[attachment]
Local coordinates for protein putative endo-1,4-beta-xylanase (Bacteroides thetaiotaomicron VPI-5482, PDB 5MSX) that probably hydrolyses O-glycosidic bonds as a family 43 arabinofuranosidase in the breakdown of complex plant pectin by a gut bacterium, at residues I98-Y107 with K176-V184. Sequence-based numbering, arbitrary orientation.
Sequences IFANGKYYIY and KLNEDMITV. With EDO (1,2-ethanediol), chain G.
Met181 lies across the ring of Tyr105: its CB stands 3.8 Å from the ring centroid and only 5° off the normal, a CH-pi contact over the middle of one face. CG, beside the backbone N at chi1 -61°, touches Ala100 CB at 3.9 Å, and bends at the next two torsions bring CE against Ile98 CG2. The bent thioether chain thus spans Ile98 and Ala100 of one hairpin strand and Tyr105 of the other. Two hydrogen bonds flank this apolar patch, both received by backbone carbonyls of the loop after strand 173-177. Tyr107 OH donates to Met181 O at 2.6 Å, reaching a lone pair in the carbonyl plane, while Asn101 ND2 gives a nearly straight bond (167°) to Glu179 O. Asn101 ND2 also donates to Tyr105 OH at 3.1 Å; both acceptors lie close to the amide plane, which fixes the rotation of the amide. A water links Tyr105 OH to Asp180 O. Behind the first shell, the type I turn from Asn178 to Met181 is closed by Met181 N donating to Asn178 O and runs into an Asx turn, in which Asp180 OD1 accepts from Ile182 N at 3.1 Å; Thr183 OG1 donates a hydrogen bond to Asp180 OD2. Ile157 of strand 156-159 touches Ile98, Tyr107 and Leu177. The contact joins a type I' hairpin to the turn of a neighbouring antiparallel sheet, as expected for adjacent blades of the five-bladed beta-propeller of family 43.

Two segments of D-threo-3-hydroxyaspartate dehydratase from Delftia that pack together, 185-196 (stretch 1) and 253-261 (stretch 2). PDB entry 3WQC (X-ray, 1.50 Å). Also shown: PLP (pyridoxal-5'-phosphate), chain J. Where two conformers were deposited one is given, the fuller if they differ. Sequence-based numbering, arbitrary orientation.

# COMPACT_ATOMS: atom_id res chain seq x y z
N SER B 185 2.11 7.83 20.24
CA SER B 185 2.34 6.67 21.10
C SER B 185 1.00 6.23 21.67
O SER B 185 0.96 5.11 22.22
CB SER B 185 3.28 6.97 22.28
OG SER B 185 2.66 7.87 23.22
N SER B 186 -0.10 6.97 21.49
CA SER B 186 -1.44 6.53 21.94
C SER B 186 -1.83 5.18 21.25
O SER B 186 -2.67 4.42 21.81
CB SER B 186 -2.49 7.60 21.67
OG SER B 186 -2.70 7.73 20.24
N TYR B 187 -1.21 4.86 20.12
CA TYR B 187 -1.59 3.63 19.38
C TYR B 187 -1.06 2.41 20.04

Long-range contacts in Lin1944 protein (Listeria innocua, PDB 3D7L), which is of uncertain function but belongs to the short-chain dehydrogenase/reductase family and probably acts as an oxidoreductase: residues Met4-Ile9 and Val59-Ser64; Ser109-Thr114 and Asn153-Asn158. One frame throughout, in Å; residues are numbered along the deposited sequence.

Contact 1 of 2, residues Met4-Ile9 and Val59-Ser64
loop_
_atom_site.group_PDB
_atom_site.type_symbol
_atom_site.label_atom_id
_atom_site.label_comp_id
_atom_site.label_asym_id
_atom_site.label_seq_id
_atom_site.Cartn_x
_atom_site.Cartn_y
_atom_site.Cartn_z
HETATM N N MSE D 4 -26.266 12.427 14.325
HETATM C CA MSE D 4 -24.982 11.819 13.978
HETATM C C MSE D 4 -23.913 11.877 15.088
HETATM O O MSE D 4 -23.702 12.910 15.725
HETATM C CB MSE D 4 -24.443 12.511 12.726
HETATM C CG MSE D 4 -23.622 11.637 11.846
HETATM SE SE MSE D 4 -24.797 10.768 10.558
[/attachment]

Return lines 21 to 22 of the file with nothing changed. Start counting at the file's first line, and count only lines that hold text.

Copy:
Long-range contacts in Lin1944 protein (Listeria innocua, PDB 3D7L), which is of uncertain function but belongs to the short-chain dehydrogenase/reductase family and probably acts as an oxidoreductase: residues Met4-Ile9 and Val59-Ser64; Ser109-Thr114 and Asn153-Asn158. One frame throughout, in Å; residues are numbered along the deposited sequence.

Contact 1 of 2, residues Met4-Ile9 and Val59-Ser64